Loans too good to be true

February 10, 2018

Loan sharking may have been outlawed, but predatory lending continues to lurk in the murky depths of our society.

Loan sharking may have been outlawed, but predatory lending continues to lurk in the murky depths of our society.

Like wolves in sheep’s clothing, aggressive lenders offering payday loans bait victims with quick cash before consuming them with exorbitant interest rates and fees.

It’s hard to watch television or scroll through Facebook without copping a barrage of quirky advertisements offering quick cash with little, or no, questions asked.

Who can forget the helpful rabbit from Nimble offering ‘‘smart little loans?’’

He lulls people into a false sense of security, assuring them ‘‘just Nimble it’’ is the magic phrase to soothe their financial woes.

A payday loan (also called a small amount loan, cash loan or quick loan) is a high-cost short-term loan.

Payday loans include small amount loans (loans of as much as $2000 that must be repaid between 16 days and one year) as well as loans borrowed over longer periods.

It’s a booming industry in our country and all over the world — especially the United Kingdom and United States.

Under the current regulations, lenders offering loans of $2000 or less can charge a maximum of 20per cent of the borrowed amount as a one-off establishment fee, plus a monthly account-keeping fee of four per cent of the principal.

For example, a Nimble representative confirmed borrowing the maximum ‘‘small loan’’ amount of $2000 from Nimble during a 12-month loan period would cost you $1360 in fees and interest — bringing your original $2000 loan to a total repayment of $3360.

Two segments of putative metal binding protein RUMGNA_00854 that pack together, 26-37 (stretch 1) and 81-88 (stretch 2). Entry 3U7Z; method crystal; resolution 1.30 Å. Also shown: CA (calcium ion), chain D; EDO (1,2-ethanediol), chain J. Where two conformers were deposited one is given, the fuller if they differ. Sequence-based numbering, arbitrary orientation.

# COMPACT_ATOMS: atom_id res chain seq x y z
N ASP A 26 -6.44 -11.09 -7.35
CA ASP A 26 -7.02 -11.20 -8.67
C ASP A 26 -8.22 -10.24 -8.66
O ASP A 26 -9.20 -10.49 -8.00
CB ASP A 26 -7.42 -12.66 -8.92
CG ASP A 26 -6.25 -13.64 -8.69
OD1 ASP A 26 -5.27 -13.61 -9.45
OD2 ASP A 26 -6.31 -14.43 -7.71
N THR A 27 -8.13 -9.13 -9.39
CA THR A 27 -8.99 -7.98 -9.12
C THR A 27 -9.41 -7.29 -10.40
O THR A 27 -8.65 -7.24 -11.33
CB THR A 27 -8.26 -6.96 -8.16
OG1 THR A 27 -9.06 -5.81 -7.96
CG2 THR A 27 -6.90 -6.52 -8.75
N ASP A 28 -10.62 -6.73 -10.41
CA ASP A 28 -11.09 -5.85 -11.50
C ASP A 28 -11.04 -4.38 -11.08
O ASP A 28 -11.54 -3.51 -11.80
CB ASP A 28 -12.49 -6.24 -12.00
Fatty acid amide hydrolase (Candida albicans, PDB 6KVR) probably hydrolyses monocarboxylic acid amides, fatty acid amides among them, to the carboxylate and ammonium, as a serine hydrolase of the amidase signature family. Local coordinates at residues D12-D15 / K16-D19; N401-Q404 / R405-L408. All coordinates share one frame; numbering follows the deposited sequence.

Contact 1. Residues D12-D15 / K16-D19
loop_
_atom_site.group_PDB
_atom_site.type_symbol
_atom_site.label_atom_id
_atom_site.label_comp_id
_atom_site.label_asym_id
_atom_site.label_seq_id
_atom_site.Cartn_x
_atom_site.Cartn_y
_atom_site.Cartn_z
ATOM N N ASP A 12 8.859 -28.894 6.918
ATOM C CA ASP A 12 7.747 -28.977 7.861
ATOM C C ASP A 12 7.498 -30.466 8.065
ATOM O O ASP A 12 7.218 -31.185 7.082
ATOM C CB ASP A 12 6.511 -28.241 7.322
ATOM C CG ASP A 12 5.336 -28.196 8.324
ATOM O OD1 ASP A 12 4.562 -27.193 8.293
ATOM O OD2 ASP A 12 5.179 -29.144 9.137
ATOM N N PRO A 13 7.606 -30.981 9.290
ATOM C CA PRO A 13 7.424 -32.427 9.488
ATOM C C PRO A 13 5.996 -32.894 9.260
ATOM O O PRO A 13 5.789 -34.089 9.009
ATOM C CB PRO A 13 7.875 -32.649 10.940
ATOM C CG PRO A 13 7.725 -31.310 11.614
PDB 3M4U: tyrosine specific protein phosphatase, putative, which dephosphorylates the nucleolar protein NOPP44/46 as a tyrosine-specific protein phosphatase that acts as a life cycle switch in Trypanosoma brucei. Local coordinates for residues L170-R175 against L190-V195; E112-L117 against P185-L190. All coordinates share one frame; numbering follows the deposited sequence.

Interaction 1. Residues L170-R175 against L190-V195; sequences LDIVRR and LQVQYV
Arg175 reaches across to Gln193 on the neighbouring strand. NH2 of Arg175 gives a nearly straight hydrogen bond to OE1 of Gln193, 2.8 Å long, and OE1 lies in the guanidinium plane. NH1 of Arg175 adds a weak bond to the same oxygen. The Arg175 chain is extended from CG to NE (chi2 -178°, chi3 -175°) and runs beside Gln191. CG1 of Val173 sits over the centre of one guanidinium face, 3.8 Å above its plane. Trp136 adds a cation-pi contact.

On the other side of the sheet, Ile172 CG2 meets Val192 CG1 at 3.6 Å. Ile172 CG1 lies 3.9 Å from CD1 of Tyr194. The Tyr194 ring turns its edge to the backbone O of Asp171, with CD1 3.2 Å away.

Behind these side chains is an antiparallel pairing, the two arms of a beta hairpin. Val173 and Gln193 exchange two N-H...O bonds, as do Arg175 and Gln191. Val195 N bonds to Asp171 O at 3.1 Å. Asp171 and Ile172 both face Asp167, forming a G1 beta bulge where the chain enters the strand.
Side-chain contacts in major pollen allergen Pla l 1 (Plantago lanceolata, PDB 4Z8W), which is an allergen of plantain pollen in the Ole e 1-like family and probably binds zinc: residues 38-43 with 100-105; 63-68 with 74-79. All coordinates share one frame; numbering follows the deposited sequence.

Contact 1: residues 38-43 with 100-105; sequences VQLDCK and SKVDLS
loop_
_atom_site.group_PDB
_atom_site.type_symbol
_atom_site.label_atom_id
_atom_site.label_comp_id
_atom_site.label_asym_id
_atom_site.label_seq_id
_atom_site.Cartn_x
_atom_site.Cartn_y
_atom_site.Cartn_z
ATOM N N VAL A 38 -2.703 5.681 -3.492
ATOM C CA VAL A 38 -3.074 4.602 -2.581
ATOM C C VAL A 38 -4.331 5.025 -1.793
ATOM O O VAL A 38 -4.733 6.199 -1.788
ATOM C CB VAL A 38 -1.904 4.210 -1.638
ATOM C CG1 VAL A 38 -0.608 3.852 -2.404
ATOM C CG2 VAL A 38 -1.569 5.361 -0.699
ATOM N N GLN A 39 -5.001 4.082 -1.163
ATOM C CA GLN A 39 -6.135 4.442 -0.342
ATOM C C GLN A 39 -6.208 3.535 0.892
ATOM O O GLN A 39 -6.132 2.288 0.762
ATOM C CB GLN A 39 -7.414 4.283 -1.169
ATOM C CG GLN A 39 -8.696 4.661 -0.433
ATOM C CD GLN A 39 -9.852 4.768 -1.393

You’ve effectively paid a whopping 68 per cent interest for a 12-month loan — at a time when the Reserve Bank of Australia official cash rate is at 1.5per cent.

And that’s assuming everything is rosy and nothing goes wrong, should the borrower run into more money trouble and fall behind — that’s when the cute Nimble bunny rabbit digs his claws in even further.

If you’re any more than three business days late on any one of your monthly payments, you will be slugged with a $15 dishonour fee.

And if you must extend your loan because of additional financial difficulties — you will be stung with a $5 daily default fee for every additional day.

This is where the payday loan problem is rooted; companies such as Nimble are purporting to solve a problem while they’re potentially creating a bigger one.

Why budget and ensure you have enough money to last the week when the Nimble rabbit has your back?

These companies are encouraging fiscal irresponsibility by offering a get-out-of-jail-free card and then making it too big a hurdle for too many using it.

A growing number of people are becoming trapped in a payday loan cycle as fees and interest repayments spiral out of control.

With the money commonly taken straight from people’s bank accounts through direct debit, payday lenders have easy access to the pay cheques of their customers.

Using clever advertising targeted at the vulnerable, the likes of Nimble continue to fleece desperate people of financial freedom.

More needs to be done to educate our society, especially young people, about the dangers of predatory lending and what can be done to avoid or escape the vicious cycle.

These lenders don’t have to break your legs a-la their loan-sharking forefathers — they can sit in their plush offices and legally break your spirit.

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